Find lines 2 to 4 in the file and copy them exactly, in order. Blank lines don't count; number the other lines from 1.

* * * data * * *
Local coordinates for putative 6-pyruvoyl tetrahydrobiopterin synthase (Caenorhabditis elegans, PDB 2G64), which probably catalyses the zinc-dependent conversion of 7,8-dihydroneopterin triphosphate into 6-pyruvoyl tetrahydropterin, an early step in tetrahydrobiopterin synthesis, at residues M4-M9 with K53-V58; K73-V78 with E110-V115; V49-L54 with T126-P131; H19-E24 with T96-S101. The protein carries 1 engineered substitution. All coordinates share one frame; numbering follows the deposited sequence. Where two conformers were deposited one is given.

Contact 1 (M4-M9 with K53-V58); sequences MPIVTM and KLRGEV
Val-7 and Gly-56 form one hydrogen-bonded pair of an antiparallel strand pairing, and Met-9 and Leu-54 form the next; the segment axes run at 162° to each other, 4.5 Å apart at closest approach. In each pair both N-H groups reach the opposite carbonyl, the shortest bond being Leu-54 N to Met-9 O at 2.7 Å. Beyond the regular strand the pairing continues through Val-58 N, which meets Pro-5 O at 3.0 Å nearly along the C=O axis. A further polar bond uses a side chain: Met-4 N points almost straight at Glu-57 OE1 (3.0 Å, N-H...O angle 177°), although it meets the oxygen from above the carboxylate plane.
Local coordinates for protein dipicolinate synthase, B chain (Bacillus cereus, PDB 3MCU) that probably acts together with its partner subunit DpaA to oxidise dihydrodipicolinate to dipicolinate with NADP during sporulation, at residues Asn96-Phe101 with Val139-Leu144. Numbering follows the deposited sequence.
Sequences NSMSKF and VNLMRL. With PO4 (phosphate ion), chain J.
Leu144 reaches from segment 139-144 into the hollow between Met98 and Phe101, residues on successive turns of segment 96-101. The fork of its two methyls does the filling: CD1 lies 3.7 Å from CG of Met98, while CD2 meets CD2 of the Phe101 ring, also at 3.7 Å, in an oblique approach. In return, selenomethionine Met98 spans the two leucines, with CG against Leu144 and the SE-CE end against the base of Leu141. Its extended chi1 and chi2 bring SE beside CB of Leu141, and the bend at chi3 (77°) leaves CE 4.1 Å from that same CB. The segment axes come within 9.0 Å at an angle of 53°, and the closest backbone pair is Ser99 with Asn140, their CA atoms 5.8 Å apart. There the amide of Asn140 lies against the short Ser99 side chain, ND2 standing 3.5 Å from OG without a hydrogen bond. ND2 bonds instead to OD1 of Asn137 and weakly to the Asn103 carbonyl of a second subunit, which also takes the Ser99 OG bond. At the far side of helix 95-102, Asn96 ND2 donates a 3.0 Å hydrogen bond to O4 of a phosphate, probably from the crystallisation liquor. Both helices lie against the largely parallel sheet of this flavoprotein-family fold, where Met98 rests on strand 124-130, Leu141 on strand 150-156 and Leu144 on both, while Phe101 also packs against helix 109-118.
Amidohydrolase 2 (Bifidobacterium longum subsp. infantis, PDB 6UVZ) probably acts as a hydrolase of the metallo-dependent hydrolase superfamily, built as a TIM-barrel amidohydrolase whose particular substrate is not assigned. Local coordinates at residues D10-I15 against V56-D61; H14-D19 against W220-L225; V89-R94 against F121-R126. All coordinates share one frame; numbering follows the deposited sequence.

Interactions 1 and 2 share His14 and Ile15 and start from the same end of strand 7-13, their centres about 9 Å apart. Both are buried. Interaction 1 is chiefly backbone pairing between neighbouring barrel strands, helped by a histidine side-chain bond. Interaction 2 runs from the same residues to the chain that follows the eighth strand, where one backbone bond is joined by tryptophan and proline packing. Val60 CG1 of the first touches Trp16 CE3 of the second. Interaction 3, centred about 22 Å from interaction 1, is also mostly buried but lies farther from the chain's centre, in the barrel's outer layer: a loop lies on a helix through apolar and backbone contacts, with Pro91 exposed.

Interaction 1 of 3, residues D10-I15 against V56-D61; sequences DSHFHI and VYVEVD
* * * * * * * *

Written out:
Contact 1 (M4-M9 with K53-V58); sequences MPIVTM and KLRGEV
Val-7 and Gly-56 form one hydrogen-bonded pair of an antiparallel strand pairing, and Met-9 and Leu-54 form the next; the segment axes run at 162° to each other, 4.5 Å apart at closest approach. In each pair both N-H groups reach the opposite carbonyl, the shortest bond being Leu-54 N to Met-9 O at 2.7 Å. Beyond the regular strand the pairing continues through Val-58 N, which meets Pro-5 O at 3.0 Å nearly along the C=O axis. A further polar bond uses a side chain: Met-4 N points almost straight at Glu-57 OE1 (3.0 Å, N-H...O angle 177°), although it meets the oxygen from above the carboxylate plane.
Local coordinates for protein dipicolinate synthase, B chain (Bacillus cereus, PDB 3MCU) that probably acts together with its partner subunit DpaA to oxidise dihydrodipicolinate to dipicolinate with NADP during sporulation, at residues Asn96-Phe101 with Val139-Leu144. Numbering follows the deposited sequence.